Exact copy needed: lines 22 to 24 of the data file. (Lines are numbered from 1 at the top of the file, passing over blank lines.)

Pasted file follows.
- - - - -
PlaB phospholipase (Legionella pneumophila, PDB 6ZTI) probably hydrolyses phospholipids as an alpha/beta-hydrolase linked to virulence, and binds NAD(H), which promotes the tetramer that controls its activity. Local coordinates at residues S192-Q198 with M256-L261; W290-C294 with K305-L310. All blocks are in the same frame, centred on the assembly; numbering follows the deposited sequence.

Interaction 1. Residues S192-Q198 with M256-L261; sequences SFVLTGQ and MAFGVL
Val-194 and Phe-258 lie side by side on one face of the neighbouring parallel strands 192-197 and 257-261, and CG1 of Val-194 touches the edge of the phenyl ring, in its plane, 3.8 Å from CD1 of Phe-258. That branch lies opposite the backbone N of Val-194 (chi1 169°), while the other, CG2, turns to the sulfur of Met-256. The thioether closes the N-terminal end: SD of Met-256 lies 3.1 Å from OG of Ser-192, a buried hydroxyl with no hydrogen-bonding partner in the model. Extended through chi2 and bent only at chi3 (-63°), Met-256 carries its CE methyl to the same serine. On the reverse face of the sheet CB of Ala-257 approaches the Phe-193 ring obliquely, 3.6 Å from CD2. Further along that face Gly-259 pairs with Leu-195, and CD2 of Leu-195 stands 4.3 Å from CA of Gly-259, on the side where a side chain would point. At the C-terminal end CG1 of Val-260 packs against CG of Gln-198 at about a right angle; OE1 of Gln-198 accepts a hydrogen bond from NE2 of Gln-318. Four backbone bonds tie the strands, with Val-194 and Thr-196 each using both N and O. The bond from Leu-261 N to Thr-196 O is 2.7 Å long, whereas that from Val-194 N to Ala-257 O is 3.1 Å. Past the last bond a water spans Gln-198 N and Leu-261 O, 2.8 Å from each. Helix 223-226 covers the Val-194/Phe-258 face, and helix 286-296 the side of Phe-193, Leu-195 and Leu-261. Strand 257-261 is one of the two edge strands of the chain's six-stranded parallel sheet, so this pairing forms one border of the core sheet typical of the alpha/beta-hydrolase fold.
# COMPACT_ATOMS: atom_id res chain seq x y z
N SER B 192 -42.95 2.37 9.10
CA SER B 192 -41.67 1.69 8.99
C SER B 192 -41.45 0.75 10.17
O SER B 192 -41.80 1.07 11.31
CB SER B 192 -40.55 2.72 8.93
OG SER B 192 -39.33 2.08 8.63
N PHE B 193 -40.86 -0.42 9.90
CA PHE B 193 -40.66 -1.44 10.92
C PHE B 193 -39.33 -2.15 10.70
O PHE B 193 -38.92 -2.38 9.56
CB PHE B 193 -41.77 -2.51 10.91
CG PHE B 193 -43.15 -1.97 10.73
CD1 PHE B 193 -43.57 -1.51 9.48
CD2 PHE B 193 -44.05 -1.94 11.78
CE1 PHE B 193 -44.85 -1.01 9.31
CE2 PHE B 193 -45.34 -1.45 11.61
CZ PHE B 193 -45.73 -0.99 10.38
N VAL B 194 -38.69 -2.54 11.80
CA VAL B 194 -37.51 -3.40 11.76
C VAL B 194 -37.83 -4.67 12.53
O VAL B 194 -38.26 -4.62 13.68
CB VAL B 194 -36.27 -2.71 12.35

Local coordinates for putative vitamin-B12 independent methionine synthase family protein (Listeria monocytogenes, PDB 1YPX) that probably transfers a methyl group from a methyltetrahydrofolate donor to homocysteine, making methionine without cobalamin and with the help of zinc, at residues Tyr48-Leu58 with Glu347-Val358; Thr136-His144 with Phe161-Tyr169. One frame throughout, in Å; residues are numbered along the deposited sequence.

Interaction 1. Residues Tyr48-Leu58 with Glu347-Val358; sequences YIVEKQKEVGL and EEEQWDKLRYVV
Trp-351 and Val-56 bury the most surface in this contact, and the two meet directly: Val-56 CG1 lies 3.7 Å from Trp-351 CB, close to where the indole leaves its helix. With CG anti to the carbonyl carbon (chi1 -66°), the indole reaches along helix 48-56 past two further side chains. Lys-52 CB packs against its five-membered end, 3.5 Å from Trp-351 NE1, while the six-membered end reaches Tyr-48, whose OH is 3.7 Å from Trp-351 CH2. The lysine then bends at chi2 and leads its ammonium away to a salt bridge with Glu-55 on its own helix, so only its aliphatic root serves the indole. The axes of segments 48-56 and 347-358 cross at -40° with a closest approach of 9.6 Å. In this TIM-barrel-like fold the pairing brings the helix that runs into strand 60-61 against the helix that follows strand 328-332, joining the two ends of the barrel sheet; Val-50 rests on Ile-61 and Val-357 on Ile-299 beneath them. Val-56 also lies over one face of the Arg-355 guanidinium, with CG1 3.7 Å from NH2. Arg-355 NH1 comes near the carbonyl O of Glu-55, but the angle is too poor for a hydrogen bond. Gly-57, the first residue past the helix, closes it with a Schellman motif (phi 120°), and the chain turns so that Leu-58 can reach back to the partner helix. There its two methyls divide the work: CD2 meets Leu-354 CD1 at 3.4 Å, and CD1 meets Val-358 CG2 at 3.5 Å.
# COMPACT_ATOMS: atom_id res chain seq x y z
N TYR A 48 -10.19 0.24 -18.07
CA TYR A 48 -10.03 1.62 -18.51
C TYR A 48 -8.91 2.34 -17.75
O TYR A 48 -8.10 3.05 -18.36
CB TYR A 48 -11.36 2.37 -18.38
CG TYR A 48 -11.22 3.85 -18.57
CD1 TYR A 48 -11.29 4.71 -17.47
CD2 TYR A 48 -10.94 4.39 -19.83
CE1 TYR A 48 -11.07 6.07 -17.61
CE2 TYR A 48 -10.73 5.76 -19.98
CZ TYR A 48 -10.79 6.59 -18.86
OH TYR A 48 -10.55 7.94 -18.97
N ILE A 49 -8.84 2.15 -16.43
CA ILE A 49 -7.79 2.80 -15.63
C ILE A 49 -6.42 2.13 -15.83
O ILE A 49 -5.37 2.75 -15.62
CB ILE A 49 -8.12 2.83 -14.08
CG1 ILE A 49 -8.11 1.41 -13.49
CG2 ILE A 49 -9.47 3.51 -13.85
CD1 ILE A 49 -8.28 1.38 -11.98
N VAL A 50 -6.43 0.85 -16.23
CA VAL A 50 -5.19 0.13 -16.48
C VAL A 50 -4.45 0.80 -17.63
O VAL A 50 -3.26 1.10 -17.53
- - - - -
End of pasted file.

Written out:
N VAL B 194 -38.69 -2.54 11.80
CA VAL B 194 -37.51 -3.40 11.76
C VAL B 194 -37.83 -4.67 12.53